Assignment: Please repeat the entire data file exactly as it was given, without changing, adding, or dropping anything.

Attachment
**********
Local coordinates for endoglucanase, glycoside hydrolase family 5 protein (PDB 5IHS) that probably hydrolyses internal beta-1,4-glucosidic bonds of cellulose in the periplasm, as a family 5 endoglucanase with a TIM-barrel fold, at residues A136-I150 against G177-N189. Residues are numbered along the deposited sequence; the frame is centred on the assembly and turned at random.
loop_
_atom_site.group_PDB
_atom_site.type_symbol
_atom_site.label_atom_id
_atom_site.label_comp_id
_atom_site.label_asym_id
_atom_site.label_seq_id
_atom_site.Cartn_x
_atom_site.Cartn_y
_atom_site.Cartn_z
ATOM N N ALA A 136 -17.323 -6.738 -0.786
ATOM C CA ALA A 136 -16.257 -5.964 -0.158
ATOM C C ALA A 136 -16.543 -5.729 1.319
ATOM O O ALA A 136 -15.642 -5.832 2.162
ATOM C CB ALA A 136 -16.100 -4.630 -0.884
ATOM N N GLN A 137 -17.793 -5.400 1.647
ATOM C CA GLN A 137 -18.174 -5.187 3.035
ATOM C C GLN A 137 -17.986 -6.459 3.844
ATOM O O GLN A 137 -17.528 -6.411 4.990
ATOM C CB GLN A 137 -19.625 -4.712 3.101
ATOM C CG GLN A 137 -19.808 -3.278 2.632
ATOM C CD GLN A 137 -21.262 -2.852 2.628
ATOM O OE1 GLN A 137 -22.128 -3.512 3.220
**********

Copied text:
Local coordinates for endoglucanase, glycoside hydrolase family 5 protein (PDB 5IHS) that probably hydrolyses internal beta-1,4-glucosidic bonds of cellulose in the periplasm, as a family 5 endoglucanase with a TIM-barrel fold, at residues A136-I150 against G177-N189. Residues are numbered along the deposited sequence; the frame is centred on the assembly and turned at random.
loop_
_atom_site.group_PDB
_atom_site.type_symbol
_atom_site.label_atom_id
_atom_site.label_comp_id
_atom_site.label_asym_id
_atom_site.label_seq_id
_atom_site.Cartn_x
_atom_site.Cartn_y
_atom_site.Cartn_z
ATOM N N ALA A 136 -17.323 -6.738 -0.786
ATOM C CA ALA A 136 -16.257 -5.964 -0.158
ATOM C C ALA A 136 -16.543 -5.729 1.319
ATOM O O ALA A 136 -15.642 -5.832 2.162
ATOM C CB ALA A 136 -16.100 -4.630 -0.884
ATOM N N GLN A 137 -17.793 -5.400 1.647
ATOM C CA GLN A 137 -18.174 -5.187 3.035
ATOM C C GLN A 137 -17.986 -6.459 3.844
ATOM O O GLN A 137 -17.528 -6.411 4.990
ATOM C CB GLN A 137 -19.625 -4.712 3.101
ATOM C CG GLN A 137 -19.808 -3.278 2.632
ATOM C CD GLN A 137 -21.262 -2.852 2.628
ATOM O OE1 GLN A 137 -22.128 -3.512 3.220